Coleus Scutellarioides

Coleus Scutellarioides Plant Information

Coleus Scutellarioides grows in the following 2 states:

Florida, Hawaii

Plectranthus scutellarioides, commonly known as coleus, is a species of flowering plant in the family Lamiaceae (the mint or deadnettle family), native to southeast Asia and Malaysia. Growing to 60-75cm (24-30in) tall and wide, it is a bushy, woody-based evergreen perennial, widely grown for its highly decorative variegated leaves. Another common name is painted nettle, reflecting its relationship of deadnettles which are in the same family. (True nettles and their close kin are in the Urticaceae.)

The name "coleus", still widely used by horticulturalists and gardeners, refers to a defunct genus, and may be regarded as a common name for this species in particular. The obsolete name Solenostemon scutellarioides is similarly widely used for this species.
The specific epithet scutellarioides means "resembling the genus Scutellaria", also in the Lamiaceae, whose name is itself derived from the Latin scutella, meaning a small dish or bowl.
Leaves typically show sharp contrasts between their colors; particular leaves may be several shades of green, pink, yellow, "black" (a very dark purple), maroon, cream, white, and red (somewhat resembling the unrelated Caladium). New cultivars with different color combinations are constantly being made. The following hybrid cultivars have gained the Royal Horticultural Society's Award of Garden Merit:-
Plectranthus scutellarioides color variation is mostly dependent on how much sunlight is available and how intense that light is. In this species, green coloration is due to the amount of chlorophyll present in the chloroplasts in the leaves. The genus Plectranthus has green leaves with bright reds, purples, pinks, and oranges. These variations in color are due to anthocyanins, water-soluble, flavonoid biosynthetic pigments, found in the foliage in addition to chlorophyll. The increase in anthocyanin production is accompanied by a decrease in chlorophyll production. The production of anthocyanins and chlorophylls are affected by light; the more light is present, the more anthocyanins are produced, with an inverse relationship to the production of chlorophylls. Anthocyanins are created inside the cell and facilitate photosynthesis in leaves that are exposed to very intense or prolonged sunlight. Leaves in Plectranthus scutellarioides varieties that are not exposed to intense or prolonged sunlight have a higher concentration of chlorophylls than anthocyanins.[verification needed] Different balances of pigmentation chemicals produce a wide variety in Plectranthus scutellarioides foliage colors.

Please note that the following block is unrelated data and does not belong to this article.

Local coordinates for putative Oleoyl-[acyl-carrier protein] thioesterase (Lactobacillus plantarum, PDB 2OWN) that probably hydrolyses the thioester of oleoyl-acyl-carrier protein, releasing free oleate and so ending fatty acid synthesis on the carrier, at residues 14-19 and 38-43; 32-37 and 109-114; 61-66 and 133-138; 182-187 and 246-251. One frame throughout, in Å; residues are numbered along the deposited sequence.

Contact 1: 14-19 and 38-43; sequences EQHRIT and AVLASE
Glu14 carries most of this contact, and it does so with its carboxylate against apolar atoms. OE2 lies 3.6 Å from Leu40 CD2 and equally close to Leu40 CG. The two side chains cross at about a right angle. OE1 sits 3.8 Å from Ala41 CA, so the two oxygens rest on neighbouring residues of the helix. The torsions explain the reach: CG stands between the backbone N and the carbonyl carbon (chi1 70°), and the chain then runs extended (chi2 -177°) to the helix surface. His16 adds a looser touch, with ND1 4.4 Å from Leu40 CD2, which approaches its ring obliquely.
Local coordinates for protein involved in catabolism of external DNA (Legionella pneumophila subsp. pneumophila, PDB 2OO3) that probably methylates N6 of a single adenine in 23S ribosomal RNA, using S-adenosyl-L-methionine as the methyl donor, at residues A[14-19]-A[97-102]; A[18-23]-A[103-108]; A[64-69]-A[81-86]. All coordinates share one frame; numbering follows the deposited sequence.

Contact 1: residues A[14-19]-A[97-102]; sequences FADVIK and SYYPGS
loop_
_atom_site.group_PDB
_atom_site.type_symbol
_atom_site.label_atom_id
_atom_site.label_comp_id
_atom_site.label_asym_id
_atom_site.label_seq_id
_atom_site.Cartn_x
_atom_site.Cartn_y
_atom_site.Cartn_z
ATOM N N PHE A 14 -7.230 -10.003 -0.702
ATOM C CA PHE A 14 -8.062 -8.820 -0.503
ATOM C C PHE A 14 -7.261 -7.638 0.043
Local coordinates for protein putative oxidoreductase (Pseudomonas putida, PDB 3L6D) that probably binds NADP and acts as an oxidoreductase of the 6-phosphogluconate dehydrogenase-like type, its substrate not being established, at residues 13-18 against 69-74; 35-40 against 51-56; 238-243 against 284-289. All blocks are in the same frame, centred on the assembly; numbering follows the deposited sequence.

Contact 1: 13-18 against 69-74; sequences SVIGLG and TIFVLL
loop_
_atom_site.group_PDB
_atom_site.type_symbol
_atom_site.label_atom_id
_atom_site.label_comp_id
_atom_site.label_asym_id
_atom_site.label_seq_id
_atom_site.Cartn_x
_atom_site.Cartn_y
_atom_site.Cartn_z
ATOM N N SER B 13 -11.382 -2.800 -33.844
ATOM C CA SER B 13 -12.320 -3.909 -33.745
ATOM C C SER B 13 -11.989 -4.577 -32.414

The genus Plectranthus is native to many tropical areas in Asia, Australia, and Africa. These tropical areas, because of the extreme diversity of flora, have many different habitats that greatly vary in light intensity. Plectranthus scutellarioides plants that grow in areas exposed to extended periods of light tend to display brighter and more variegated leaves. Plectranthus scutellarioides plants that grow in areas near the floor of tropical forests, and therefore are exposed to less light, often have greener foliage. The genus Plectranthus has evolved species which live under different light-availability conditions.